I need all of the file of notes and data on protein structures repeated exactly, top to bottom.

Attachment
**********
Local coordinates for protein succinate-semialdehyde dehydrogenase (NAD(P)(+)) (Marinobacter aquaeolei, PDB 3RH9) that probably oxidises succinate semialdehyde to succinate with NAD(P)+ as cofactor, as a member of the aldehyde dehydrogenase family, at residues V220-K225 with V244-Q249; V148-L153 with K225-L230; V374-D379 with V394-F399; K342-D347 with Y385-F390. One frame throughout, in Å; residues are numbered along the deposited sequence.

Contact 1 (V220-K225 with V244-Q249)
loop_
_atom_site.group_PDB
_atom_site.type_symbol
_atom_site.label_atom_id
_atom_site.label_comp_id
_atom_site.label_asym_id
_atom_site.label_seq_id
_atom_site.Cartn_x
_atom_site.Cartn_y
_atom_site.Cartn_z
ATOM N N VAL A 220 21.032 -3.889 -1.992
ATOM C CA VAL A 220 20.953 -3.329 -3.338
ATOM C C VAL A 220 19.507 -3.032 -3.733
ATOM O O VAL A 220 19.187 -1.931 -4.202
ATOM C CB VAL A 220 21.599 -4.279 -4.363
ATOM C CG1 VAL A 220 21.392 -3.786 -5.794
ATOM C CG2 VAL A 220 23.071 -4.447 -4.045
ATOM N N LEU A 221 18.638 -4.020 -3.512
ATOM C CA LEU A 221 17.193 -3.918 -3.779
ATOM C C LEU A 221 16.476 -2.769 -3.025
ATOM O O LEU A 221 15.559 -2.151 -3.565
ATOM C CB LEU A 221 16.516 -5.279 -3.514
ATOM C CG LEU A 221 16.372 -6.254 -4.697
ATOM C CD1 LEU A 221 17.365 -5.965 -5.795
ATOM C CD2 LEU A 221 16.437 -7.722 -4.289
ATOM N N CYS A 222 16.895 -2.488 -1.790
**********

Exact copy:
Local coordinates for protein succinate-semialdehyde dehydrogenase (NAD(P)(+)) (Marinobacter aquaeolei, PDB 3RH9) that probably oxidises succinate semialdehyde to succinate with NAD(P)+ as cofactor, as a member of the aldehyde dehydrogenase family, at residues V220-K225 with V244-Q249; V148-L153 with K225-L230; V374-D379 with V394-F399; K342-D347 with Y385-F390. One frame throughout, in Å; residues are numbered along the deposited sequence.

Contact 1 (V220-K225 with V244-Q249)
loop_
_atom_site.group_PDB
_atom_site.type_symbol
_atom_site.label_atom_id
_atom_site.label_comp_id
_atom_site.label_asym_id
_atom_site.label_seq_id
_atom_site.Cartn_x
_atom_site.Cartn_y
_atom_site.Cartn_z
ATOM N N VAL A 220 21.032 -3.889 -1.992
ATOM C CA VAL A 220 20.953 -3.329 -3.338
ATOM C C VAL A 220 19.507 -3.032 -3.733
ATOM O O VAL A 220 19.187 -1.931 -4.202
ATOM C CB VAL A 220 21.599 -4.279 -4.363
ATOM C CG1 VAL A 220 21.392 -3.786 -5.794
ATOM C CG2 VAL A 220 23.071 -4.447 -4.045
ATOM N N LEU A 221 18.638 -4.020 -3.512
ATOM C CA LEU A 221 17.193 -3.918 -3.779
ATOM C C LEU A 221 16.476 -2.769 -3.025
ATOM O O LEU A 221 15.559 -2.151 -3.565
ATOM C CB LEU A 221 16.516 -5.279 -3.514
ATOM C CG LEU A 221 16.372 -6.254 -4.697
ATOM C CD1 LEU A 221 17.365 -5.965 -5.795
ATOM C CD2 LEU A 221 16.437 -7.722 -4.289
ATOM N N CYS A 222 16.895 -2.488 -1.790